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Congress Faces Calls for Testing Strategy Aimed at Minorities

July 10, 2020, 8:40 PM

The federal government must deploy a targeted strategy to ensure minority communities most susceptible to the coronavirus have free and easy access to testing, health-care advocates told a House subcommittee.

The hearing on Friday by the House Homeland Security Committee’s Subcommittee on Emergency Preparedness, Response & Recovery came as racial inequities continue to take the spotlight due to disproportionate Covid-19 infection and death rates among minorities.

Lawmakers acknowledged the problem was real, and Congressman Pete King (R-N.Y.) said that it became apparent in April that people of color in his district were more hard hit by the virus, particularly Latino communities which can be distrustful of public institutions if they or family members are undocumented.

“I’m not advocating open immigration law, but again, undocumented people are afraid to go to doctors, they’re afraid to go for testing, and how can we aggressively go into those communities more?” King asked.

“All you need is a swab, a van and a place to cool the sample down,” said Dr. Georges Benjamin, director of the American Public Health Association, adding that it’s important to communicate clearly with minority communities so “they don’t feel threatened.”

Ultimately, a testing plan must be developed to ensure a second wave of the disease doesn’t continue to infect and kill people of color at inequitable rates, said Dr. Leana Wen, former health commissioner for the City of Baltimore. She is also a visiting professor at George Washington University’s Milken Institute of Public Health.

“Right now we don’t have a national strategy of any kind,” she said.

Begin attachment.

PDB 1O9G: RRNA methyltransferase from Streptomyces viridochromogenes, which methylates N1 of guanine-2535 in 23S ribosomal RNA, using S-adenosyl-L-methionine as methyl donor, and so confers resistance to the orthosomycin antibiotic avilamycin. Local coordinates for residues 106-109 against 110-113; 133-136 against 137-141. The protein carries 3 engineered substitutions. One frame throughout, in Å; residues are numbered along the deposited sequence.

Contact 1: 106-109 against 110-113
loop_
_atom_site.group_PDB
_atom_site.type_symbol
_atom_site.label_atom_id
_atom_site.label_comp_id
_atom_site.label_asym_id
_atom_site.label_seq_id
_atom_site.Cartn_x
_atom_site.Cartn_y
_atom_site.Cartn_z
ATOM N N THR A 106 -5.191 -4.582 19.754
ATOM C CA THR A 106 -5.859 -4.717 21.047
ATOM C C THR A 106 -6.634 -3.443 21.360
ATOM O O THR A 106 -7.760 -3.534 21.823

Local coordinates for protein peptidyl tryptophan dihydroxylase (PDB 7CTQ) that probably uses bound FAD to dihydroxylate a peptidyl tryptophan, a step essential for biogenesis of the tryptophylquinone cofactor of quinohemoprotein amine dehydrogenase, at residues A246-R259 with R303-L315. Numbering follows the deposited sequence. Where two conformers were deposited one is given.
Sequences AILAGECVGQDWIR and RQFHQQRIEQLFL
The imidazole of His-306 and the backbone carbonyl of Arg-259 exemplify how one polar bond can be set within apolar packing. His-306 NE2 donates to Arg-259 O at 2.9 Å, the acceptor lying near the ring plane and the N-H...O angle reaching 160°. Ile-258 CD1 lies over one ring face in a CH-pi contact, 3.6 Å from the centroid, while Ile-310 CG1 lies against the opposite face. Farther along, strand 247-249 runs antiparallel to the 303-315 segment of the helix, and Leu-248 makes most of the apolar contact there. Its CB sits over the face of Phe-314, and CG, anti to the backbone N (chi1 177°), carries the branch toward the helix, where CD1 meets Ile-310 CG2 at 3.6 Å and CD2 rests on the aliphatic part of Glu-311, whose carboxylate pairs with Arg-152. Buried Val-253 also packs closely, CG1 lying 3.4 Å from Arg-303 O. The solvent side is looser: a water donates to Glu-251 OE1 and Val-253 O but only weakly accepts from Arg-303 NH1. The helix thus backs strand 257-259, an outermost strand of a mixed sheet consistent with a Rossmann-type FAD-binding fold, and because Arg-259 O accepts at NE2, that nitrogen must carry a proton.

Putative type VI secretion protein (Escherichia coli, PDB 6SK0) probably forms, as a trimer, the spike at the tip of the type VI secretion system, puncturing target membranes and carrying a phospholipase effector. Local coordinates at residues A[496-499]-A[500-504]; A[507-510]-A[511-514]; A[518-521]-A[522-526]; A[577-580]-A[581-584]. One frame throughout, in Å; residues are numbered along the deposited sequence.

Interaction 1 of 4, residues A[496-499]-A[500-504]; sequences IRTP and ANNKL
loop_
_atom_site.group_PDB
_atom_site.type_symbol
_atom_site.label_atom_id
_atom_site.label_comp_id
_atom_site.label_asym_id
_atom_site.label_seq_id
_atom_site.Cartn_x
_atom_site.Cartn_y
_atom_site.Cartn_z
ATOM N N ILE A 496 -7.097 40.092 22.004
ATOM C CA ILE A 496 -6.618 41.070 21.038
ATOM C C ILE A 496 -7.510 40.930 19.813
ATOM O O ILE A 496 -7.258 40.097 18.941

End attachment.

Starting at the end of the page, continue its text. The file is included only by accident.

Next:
So far, the free testing provided by the government has largely failed to include communities of color, Benjamin said. “They weren’t in the hood, frankly,” he added.

Panelists at the hearing also called for a national strategy for manufacturing more personal protective equipment, converting unused hotels into quarantine housing, and suspending immigration enforcement and deportation efforts for those showing symptoms.

Black people are five times more likely to be hospitalized from Covid than White people, according to data from the Centers for Disease Control and Prevention. Native Americans are also five times more likely, while Latinos are four times as likely, to face hospitalization compared to White people.

“In my city, children born today can expect to live 20 years more or less depending on where they are born and the color of their skin,” Wen said. “Covid-19 is a new disease that has unmasked these disparities.”

Calls for Funding, PPE

Better funding of local public health agencies and organizations would help enhance testing capacity, Wen said. She noted that those groups have seen their budgets cut by more than half over the past decade.

Those institutions help patients manage conditions such as diabetes and heart disease, which make people more vulnerable to complications and death from Covid-19.

The Occupational Safety and Health Administration also must do a better job at protecting essential workers, who are disproportionately Black and other minorities, Wen said. Workers need PPE, choices about returning to work, and other protections, she said.

It’s also critical that the Federal Emergency Management Agency do a thorough review of emergency management policies, including an assessment of their intended and unintended effects, said Chauncia Willis, co-founder and CEO of the Institute for Diversity and Inclusion in Emergency Management.

Willis also called for federal funding “in all things” to be tied to diversity and inclusion in a measurable way.

Roots of Disparity

Several factors make minorities, and particularly Black Americans, more vulnerable to Covid-19, Benjamin said.

Black Americans are predisposed to more health problems, which increase the likelihood of complications if the virus is contracted, Benjamin said.

Minorities also are more likely to work multiple jobs, lack paid sick leave and live in crowded housing—all factors that contribute to the higher rate of infection among that population.

If minority communities were dying of Covid at the same rate as White Americans, 16,000 Black people, 2,200 Latinos, and 400 Native Americans would still be alive, Willis said.

“Equity is different from equality,” she said. “Equality is giving everyone a shoe. Equity is giving everyone a shoe that fits.”

To contact the reporter on this story: Valerie Bauman in Washington at vbauman@bloomberglaw.com

To contact the editors responsible for this story: Fawn Johnson at fjohnson@bloomberglaw.com; Alexis Kramer at akramer@bloomberglaw.com

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